The new Tower of Babel is off to a rather shaky start. Global finance can’t seem to get it’s shit together either, and with Germany’s Deutsche Bank guessing at a loss of 6 Billion while global stocks remain nervous due to a possible looming currency war, the battle for dominion is far from over.
Militarily even things are far from decided, the Syrian Proxy War still a hotbed of activity though Assad is off the table. Russia is now backing Kurdish forces in the region and getting heated with Turkey, all this amid a very real possibility the house of Saud might fall.
“The fall of the House of Saud may be provoked by a reduction in the price of oil. Incapable of reforming its life-style, the kingdom is borrowing hand over fist, to the point that according to financial analysts, it will probably collapse within two years. The partial sale of Aramco may temporarily postpone its demise, but this will only be possible at the cost of a loss of autonomy.”
Remember: Mecca is under Saudi control. With the most important site in all of Islam up for grabs how much blood would others be willing to spill to take it? In the middle of the puppet war between two powers you could have a religious conflict not seen since the death of Muhammad himself.
A globe engulfed in the fires of war looms in front of us.
I pose the question: Is Anarchism up to the task of this coming instability?
I’ll gladly admit it: I’m probably not the kind of person Anarchism wants as a poster boy. I drink alot, I play with Ouija boards, and for a few dollars I’m more then happy to tell your future or take off a hex. In my heart of hearts I am a militant, a lost member of the Petwo nation whose spirit delights in fire and explosions; when I count among the Dead know that you can summon me with cannonade. For years in Anarchism I’ve heard that things will remain stable, that we need to take a lesson from the liberals and really get into activism. On the other hand I’ve read essays and journals fresh from the “Battle of Seattle,” penned by individuals torn between the love of open conflict and the nihilistic truth that no amount of window smashing would ever make them free.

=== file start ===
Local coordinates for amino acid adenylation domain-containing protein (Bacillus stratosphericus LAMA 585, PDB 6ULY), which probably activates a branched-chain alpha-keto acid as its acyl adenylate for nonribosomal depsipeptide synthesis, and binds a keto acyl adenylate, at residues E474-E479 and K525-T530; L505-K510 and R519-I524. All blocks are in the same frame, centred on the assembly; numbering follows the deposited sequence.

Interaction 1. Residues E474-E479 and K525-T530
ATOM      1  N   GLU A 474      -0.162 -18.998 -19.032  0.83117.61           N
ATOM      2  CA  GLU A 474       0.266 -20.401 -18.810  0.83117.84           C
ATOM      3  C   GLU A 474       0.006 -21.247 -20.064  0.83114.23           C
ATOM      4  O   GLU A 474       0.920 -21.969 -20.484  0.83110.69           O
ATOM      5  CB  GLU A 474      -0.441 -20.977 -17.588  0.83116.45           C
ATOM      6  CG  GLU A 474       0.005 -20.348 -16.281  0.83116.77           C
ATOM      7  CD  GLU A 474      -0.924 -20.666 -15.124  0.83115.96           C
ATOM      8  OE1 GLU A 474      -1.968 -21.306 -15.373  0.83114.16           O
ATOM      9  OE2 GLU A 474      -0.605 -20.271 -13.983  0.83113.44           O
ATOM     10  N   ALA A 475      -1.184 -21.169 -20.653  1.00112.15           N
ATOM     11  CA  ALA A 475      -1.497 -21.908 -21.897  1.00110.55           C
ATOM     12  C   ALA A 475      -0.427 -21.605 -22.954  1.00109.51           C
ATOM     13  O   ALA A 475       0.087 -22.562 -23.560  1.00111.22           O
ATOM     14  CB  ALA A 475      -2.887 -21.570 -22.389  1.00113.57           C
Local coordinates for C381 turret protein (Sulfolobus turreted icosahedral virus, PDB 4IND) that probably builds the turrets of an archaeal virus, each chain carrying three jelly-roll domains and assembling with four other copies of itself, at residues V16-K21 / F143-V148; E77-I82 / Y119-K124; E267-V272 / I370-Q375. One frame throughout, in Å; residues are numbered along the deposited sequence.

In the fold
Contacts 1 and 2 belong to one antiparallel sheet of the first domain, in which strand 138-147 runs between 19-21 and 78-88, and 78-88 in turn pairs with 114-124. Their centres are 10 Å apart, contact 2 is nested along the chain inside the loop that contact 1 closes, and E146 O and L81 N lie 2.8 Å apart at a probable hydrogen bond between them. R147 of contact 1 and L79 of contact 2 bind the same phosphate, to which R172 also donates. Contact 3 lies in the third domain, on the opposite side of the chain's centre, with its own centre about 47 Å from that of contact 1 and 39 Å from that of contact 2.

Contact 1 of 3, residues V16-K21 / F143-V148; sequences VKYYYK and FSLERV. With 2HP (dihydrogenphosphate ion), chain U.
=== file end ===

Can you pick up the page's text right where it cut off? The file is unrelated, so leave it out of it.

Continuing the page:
But that Anarchism was a reaction to that time.
And everywhere around me, in politics and economics it seems that time has passed.
It’s frightening, isn’t? That history is crunching around itself, the wrinkle where there’s just enough instability on the timeline where all possibilities co-exist at once? It’s that moment in spell craft where the interview beings, where you buy that scratch off, where the land lord is walking up to your door. It’s that do-or-die moment that makes people skydive or join bare-knuckle boxing clubs. A rushing of reality, an opening of the gates….
But do we have the will walk through them?
On quiet and lifeless nights where cars seem to rush into oblivion I pondered these questions, tilting them in my mind like an etch and sketch I could never seem to fully erase. Certainly there was change in the air. You’d have to be crazy not to see that. But was it revolutionary, or just another failed party? Kropotkin’s words rumbled through my brain: “There are periods in the life of human society when revolution becomes an imperative necessity, when it proclaims itself as inevitable. New ideas germinate everywhere, seeking to force their way into the light, to find an application in life; everywhere they are opposed by the inertia of those whose interest it is to maintain the old order; they suffocate in the stifling atmosphere of prejudice and traditions. The need for a new life becomes apparent. The code of established morality, that which governs the greater number of people in their daily life, no longer seems sufficient.”
Instability itself couldn’t be the key, I surmised. Instability was world wide, true enough, but instability had merely turned Libya into the hunting ground of madmen and demagogues.
“Having made a complete mess out of it, and then leaving it to go to create another mess in Syria and then bringing ISIS into being either intentionally(HINT HINT) or by accident – they don’t know what do to about that. Now they see it’s spreading, so they feel some kind of pressure to do something…We don’t even know which of these groups we could possibly work with, because all these militias are even more radical then the next one.”
No, what made events not merely disastrous but revolutionary was ideas to capitalize on the instability. Like a Florida wildfire, new shoots had to be waiting to grow before the old forest retook it’s place. Perhaps what we were missing were these new shoots.